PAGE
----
If you use your serve, return or ground strokes effectively, you are going to receive short balls from your opponent. Being able to capitalize and prey on these weak balls is often the difference in taking control of the match or losing your confidence and backing off the attack. Punishing your opponent for dropping the ball short is a a trait that all good players will eventually have to master and the first aspect of the short ball to address is your INTENTION for the shot. What are you trying to achieve with the actual stroke?
The mid court ball: NOT A 50/50 SHOT
Winners at the pro level flow freely from a mid court ball. Their movement around/to the ball disguises the direction of their shots, the balls are hit harder/lower and the time they take away from their opponents are more often than not, too much of an obstacle for the opponent to get a racket on. At lower levels of the game however players are still striking the mid court ball with the intention of hitting a winner. If this is your thought process you are making the mid court ball a 50/50 ball. Either you hit a winner, or you make an error. That’s not a good enough percentage for a ball the should put you in the box seat to win the point most of the time.
Treating your mid court balls as an approach however will give you a higher clip of mid court balls made and simply by volume you will be winning more points coming forward and putting the pressure on your opponent, giving them a chance to miss the passing shot or lob. (*if you have a below average net game, work on this until you are confident you can neutralize low volleys and put away easy high ones.)
Simply put. If you approach on mid court balls you will make more of them, pressure your opponent into hitting smaller targets to make the pass or lob and punish them for dropping the ball short in the point. Passing shots and lobs under pressure are MUCH harder to execute when the stakes are high. On top of that, players who commit to the approach hit the ball with their body weight moving through the shot as they head to the net, resulting in a more penetrating ball that has a higher chance of being a winner, even if that is not the intention. The winner is a bonus when you expect the ball to come back!
The mid court target: Attack the opponents WEAKNESS OR their POSITIONING?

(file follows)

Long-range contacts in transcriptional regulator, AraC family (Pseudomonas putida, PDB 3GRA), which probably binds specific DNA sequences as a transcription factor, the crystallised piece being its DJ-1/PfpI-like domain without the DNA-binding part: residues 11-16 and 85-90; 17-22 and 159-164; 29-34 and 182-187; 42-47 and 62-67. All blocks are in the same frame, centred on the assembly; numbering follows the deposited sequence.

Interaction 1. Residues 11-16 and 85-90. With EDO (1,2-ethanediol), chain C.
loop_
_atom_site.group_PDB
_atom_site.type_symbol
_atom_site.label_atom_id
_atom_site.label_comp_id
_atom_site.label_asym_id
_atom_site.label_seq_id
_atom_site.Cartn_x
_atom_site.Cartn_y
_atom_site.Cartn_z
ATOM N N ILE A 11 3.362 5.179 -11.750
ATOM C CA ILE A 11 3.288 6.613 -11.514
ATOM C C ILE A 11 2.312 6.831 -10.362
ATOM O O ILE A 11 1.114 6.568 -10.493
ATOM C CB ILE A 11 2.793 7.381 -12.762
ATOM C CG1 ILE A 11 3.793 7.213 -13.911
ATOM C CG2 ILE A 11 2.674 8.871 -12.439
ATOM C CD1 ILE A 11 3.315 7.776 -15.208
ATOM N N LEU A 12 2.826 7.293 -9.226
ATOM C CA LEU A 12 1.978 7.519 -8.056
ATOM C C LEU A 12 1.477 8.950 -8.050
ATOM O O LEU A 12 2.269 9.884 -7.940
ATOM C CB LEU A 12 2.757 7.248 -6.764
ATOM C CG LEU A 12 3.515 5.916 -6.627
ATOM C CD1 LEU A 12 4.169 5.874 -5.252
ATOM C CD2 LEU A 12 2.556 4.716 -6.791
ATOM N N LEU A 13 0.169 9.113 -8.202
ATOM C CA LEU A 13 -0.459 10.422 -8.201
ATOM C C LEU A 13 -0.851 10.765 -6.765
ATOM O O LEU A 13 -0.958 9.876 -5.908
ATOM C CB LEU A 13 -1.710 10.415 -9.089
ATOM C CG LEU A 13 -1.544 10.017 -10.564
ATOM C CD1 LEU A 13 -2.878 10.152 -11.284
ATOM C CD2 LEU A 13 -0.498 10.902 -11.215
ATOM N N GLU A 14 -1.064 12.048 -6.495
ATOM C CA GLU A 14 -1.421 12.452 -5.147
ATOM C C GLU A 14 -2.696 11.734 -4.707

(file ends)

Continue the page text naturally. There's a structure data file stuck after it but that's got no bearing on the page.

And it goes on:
Your mid court approach should attack one of two things that will change from opponent to opponent. A) Which side is their weakness? B) where are they positioned on the court?
The first thing you notice when you want up with your opponent should obviously be whether they are left handed or right handed. After that you need to pinpoint which ground stroke of theirs is the weapon. Which shot are they more aggressive/confident with. If you can’t figure it out, hit a ball down the middle and see which side they prefer to hit from.
Once you have found their preferred side you should plan on attacking their weaker wing. They are going to be less confident to hit a smaller target with this stroke under pressure.
The second thing to take into consideration is your opponents positioning. If your opponent is ready to defend and centered in the middle of the baseline or behind then you attack the weakness. If your opponent is favoring their weaker side considerably you should attack the open court.
You will find that after you have had some success approaching your opponents weakness, they will tend to favor covering that side on future approaches. This will leave the open side wide open.
Successfully executing the mid court ball consistently is a combination between intention and strategy. Approaching your opponents weak wing is statistically one of the most rewarding patterns at all levels of tennis and something that should be staple practice in your sessions. Gain confidence in your approaches and you will see more winners, errors from your opponents and easy volleys in your game than ever before.
See you on the courts,
USPTA Elite Professional